- How are basal and squamous cell skin cancers treated?
- Surgery for basal and squamous cell skin cancers
- Other forms of local therapy for basal and squamous cell skin cancers
- Radiation therapy for basal and squamous cell skin cancers
- Systemic chemotherapy for basal and squamous cell skin cancers
- Targeted therapy for basal and squamous cell skin cancers
- Clinical trials for basal and squamous cell skin cancers
- Complementary and alternative therapies for basal and squamous cell skin cancers
- Treating basal cell carcinoma
- Treating squamous cell carcinoma of the skin
- Treating actinic keratosis
- Treating Bowen disease
- Treating Merkel cell carcinoma
- More treatment information for basal and squamous cell skin cancers
Other forms of local therapy for basal and squamous cell skin cancers
Several techniques other than surgery can be used to treat basal and squamous cell skin cancers that have not spread to lymph nodes or other parts of the body. Some of these treatments are described as types of surgery since they destroy a targeted area of body tissue. But these techniques don’t use scalpels or cut into the skin.
For this treatment, the doctor applies liquid nitrogen to the tumor to freeze and kill the cells. After the dead area of skin thaws, it may swell, blister and crust over. The wound may take a month or two to heal and will leave a scar. The treated area may have less color after treatment.
Cryosurgery is used most often for pre-cancerous conditions such as actinic keratosis and for small basal cell and squamous cell carcinomas.
Photodynamic therapy (PDT)
This treatment uses a special liquid drug that is applied to the skin. The drug collects in the tumor cells over the course of several hours or days and makes the cells sensitive to certain types of light. A special light source is then focused on the tumor(s), which makes the cells die. A possible side effect of PDT is that it can make a person’s skin very sensitive to sunlight for some time, so precautions may be needed to avoid severe burns.
PDT can be used to treat actinic keratoses. But its exact role in treating non-melanoma skin cancers, if any, still needs to be determined. For more information on this technique, see our document, Photodynamic Therapy.
Chemotherapy uses drugs that kill cancer cells. Topical chemotherapy means that an anti-cancer medicine is placed directly on the skin (usually in a cream or ointment) rather than being given by mouth or injected into a vein.
The drug most often used in topical treatment of actinic keratoses, as well as some basal and squamous cell skin cancers, is 5-fluorouracil, or 5-FU (Efudex®, Carac®, others). It is typically applied to the skin once or twice a day for several weeks.
When applied directly on the skin, 5-FU kills tumor cells near the skin’s surface, but it cannot reach cancer cells that may have grown deeply into the skin or spread to other organs. For this reason, treatment with 5-FU generally is used only for pre-cancerous conditions such as actinic keratosis and for some very superficial skin cancers.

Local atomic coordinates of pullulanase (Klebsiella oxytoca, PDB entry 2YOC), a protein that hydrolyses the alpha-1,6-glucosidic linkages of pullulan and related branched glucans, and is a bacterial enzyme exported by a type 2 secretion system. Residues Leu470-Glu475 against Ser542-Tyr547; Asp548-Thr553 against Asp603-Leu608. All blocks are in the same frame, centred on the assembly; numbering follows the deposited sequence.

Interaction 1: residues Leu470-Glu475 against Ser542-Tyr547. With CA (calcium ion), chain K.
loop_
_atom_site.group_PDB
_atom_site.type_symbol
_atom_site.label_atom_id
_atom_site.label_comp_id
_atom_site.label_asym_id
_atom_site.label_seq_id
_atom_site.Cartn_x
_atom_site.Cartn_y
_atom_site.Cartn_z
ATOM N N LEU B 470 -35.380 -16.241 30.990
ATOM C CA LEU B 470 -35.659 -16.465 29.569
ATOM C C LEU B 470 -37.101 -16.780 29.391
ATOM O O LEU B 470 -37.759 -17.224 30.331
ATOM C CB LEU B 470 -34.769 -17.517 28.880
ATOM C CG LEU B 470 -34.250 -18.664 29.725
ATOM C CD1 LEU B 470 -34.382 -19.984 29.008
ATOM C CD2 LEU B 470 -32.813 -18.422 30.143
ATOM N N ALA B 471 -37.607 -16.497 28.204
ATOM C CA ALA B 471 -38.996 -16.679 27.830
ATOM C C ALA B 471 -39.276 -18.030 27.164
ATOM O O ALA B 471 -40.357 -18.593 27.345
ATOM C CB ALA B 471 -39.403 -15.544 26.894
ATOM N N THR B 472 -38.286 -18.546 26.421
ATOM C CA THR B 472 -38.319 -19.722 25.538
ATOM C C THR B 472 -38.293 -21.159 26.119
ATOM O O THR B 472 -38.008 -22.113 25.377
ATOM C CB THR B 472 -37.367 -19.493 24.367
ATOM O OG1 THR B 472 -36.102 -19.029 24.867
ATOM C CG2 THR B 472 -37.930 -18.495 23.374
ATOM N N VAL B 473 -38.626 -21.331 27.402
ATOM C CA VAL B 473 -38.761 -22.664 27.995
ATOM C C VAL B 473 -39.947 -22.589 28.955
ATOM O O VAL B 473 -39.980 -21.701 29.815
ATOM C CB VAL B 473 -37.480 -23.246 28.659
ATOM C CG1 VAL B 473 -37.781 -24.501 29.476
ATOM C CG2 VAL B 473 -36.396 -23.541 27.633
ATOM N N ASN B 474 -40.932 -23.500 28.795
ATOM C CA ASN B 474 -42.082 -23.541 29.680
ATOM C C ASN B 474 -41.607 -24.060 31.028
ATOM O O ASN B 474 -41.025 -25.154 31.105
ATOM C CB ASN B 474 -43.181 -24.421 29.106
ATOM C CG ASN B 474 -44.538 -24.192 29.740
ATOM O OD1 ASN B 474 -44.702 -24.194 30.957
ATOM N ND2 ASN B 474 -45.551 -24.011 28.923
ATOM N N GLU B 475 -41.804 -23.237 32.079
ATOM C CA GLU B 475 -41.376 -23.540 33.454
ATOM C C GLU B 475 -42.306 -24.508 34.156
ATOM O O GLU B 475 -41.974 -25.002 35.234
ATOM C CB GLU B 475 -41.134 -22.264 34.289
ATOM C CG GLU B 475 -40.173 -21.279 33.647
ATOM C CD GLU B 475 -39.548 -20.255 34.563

Because it is only applied to the skin, the drug does not spread throughout the body, so it doesn’t cause the same side effects that can occur with systemic chemotherapy (treatment that affects the whole body). But it can make the treated skin red and very sensitive for a few weeks, which can be quite bothersome for some people. Other topical medicines can be used to help relieve this. 5-FU also increases the skin’s sensitivity to sunlight, so treated areas must be protected from the sun to prevent sunburn for a few weeks after use of this cream.
A gel containing the drug diclofenac (Solaraze®) is sometimes used to treat actinic keratoses. This drug belongs to the non-steroidal anti-inflammatory drugs (NSAIDs), a group that includes pain relievers such as aspirin and ibuprofen. The gel is usually applied twice daily for 2 or 3 months. It may cause less severe skin reactions than 5-FU, but it also may take longer to work.
A newer gel used to treat actinic keratosis, ingenol mebutate (Picato®), might work more quickly than other topical gels. It is applied to the skin daily for 2 or 3 days. The gel can cause bothersome skin reactions, but these usually begin to go away within a week of starting treatment.
Immune response modifiers
Certain drugs can boost the body’s immune system response against the cancer, causing it to shrink and go away.
Imiquimod (Zyclara®, others) is a cream that can be applied to actinic keratoses and some very early basal cell cancers. It is not a chemotherapy drug. Instead, it causes the immune system to react to the skin lesion and destroy it. It is typically applied at least a few times a week for several weeks, although schedules can vary. Like other topical gels, it can cause severe skin reactions in some people. It can also cause flu-like symptoms.
Interferon is a man-made version of an immune system protein. It can be injected directly into the tumor to boost the immune response against it. It may be used occasionally when surgery is not possible, but it may not be as effective as other treatments.
This relatively new approach uses a beam of laser light to vaporize cancer cells. It is sometimes used for actinic keratosis, squamous cell carcinoma in situ (involving only the epidermis) and for very superficial basal cell carcinomas (those only on the surface of the skin). It is not yet known if this type of treatment is as effective as standard methods of treatment, and it is not widely used.
For this technique, the doctor applies a small amount of trichloracetic acid (TCA) or a similar chemical to the skin tumor, killing the tumor cells over the course of several days. This approach is sometimes used to treat actinic keratosis.
Last Medical Review: 09/20/2012
Last Revised: 01/17/2013